Peer Review:
A group of federally employed doctors who evaluate Medicare services provided at certified hospitals.

Point of Service (POS):
A Managed Care health plan that encourages its members to seek care from certain providers by offering them more reimbursement. Care sought outside the network, however, is still covered just at a lower reimbursement level. Some plans include a POS policy into an already existing HMO health plan.

Pre certification:
The approval an insurance company must give before certain services can be obtained.

Preexisting Condition:
A health problem that existed before the date your insurance became effective. Some insurance policies deny coverage for pre-existing conditions entirely others do only for a set period of time.

Preferred Provider Organization (PPO):
A combination of traditional fee-for-service and HMO health plans. There is a network of providers that have agreed to provide services for a discounted rate. When you use the doctors and hospitals that are part of the established PPO network, a large part of your medical bills are covered. You can use other doctors outside the network, but at a higher cost.

The amount you or your employer pays in exchange for insurance coverage.

Preventative Care:
Any service that focuses on prevention such as mammograms, immunizations, shots, physical exams and diagnostic tests.

Primary Care Physician (PCP):
Usually your first contact for health care. This is often a family physician or internist, but some women use their gynecologist. A primary care physician monitors your health and diagnoses and treats minor health problems, and refers you to specialists if another level of care is needed.

Any person (doctor, nurse, dentist) or institution (hospital or clinic) that provides medical care.



Respite Care:
Temporary care provided to a terminally ill patient allowing a family member who may be the primary caretaker to take a break from nursing duties.

An attachment to a policy explaining any changes or additions made to a standard insurance form.

Risk Contract:
An arrangement in which a health provider offers a range of health services to a group of patients for a pre-paid amount.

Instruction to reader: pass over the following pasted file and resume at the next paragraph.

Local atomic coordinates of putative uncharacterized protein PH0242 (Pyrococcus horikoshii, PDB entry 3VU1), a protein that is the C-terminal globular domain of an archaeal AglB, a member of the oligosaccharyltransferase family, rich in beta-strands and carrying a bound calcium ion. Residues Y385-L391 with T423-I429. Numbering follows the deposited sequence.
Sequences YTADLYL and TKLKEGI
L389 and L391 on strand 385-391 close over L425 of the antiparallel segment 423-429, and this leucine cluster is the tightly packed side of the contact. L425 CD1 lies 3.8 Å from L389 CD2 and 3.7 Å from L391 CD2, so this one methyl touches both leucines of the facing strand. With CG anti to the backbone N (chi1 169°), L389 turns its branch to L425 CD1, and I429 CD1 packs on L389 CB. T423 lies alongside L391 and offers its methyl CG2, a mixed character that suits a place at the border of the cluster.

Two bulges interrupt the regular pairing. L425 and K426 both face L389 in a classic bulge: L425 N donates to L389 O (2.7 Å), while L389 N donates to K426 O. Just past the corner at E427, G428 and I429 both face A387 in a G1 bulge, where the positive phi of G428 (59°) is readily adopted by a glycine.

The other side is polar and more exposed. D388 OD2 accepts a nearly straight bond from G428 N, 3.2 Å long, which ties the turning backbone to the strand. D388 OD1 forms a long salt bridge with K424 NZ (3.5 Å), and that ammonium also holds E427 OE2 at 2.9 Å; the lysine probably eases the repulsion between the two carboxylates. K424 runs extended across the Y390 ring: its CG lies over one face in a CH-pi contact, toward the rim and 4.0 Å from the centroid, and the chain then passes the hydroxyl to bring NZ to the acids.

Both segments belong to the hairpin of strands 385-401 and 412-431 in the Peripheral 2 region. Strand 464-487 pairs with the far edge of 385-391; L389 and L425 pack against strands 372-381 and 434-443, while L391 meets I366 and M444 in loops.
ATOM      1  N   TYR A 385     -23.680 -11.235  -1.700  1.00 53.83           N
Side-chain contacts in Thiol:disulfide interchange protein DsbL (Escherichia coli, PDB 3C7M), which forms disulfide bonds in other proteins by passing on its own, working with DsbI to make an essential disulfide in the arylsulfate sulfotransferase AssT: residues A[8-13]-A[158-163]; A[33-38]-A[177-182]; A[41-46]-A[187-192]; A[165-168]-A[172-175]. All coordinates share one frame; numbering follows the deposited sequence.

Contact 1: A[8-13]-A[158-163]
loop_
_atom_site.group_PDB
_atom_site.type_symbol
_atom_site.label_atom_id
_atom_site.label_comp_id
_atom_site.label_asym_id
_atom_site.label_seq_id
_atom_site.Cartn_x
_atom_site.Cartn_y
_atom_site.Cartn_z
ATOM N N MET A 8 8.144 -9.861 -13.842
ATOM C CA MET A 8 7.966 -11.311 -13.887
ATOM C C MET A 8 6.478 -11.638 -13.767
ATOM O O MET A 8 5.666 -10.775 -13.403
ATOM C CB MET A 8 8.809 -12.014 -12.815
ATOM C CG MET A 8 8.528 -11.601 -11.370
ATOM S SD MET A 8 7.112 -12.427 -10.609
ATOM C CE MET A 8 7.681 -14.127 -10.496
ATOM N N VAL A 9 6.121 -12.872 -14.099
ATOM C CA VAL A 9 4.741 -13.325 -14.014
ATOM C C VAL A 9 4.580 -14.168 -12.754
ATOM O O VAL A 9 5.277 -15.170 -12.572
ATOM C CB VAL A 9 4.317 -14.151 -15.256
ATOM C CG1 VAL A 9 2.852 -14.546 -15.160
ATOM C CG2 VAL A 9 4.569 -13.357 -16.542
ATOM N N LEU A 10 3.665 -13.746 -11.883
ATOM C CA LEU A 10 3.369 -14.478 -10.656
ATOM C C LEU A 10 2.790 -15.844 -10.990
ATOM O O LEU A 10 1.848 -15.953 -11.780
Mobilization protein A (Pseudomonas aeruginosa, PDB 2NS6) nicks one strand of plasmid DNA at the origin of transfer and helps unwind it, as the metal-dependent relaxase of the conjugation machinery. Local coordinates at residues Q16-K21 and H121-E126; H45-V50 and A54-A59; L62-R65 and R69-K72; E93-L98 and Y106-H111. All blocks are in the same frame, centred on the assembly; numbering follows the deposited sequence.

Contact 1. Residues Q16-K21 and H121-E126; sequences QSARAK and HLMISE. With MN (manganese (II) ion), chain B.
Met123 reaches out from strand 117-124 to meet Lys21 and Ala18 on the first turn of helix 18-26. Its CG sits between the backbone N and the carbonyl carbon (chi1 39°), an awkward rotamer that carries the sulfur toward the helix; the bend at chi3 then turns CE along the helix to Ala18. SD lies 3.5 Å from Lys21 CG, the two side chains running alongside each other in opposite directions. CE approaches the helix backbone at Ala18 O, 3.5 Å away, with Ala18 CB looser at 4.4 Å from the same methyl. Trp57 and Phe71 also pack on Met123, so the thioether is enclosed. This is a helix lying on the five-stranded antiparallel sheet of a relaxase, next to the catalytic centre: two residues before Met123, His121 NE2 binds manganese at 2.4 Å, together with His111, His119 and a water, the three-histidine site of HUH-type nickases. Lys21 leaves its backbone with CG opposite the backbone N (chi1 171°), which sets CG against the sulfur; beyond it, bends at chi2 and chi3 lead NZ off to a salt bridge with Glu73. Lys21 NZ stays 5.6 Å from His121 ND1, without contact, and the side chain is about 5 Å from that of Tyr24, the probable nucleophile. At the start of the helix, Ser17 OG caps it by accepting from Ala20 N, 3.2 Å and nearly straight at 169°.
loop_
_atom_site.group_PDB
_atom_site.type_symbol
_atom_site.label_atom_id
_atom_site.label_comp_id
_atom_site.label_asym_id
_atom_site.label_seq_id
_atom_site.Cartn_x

Self-Employed Health Insurance:
Insurance for the self-employed is often more expensive and more limited, however, similarly to all "small business health insurance", it offers certain tax advantages.

Short Term Health Insurance:
A type of health insurance plan purchased to cover gaps in coverage, which can occur between jobs, after a move, etc.

Small Business Health Insurance:
Also known as "small group health insurance", this type of coverage is available to small businesses with between 2 and 50 employees. It often offers less expensive premiums, tax advantages to business owners, and in most cases, coverage cannot be denied.

Stop-Loss Provision:
The point when the insurance company will begin to pay 100% of accrued medical expenses.



Third-Party Payer:
Any payer for health care services other than you. This can be an insurance company, an HMO, a PPO, or the Federal Government, in the case of Medicare or Medicaid coverage.

Travel Health Insurance:
Coverage purchased to cover travelers abroad.



Usual, Customary and Reasonable Charges:
The price for medical services the insurance company determines to be the average charge for similar procedures in a given geographical location.

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This internet site provides information of a general nature for educational purposes only and is not intended to be legal advice. We make no guarantees as to the validity of the information presented. Your particular facts and circumstances, and changes in the law, must be considered when applying insurance law. You should always consult with a competent insurance professional licensed in your state with respect to your particular situation.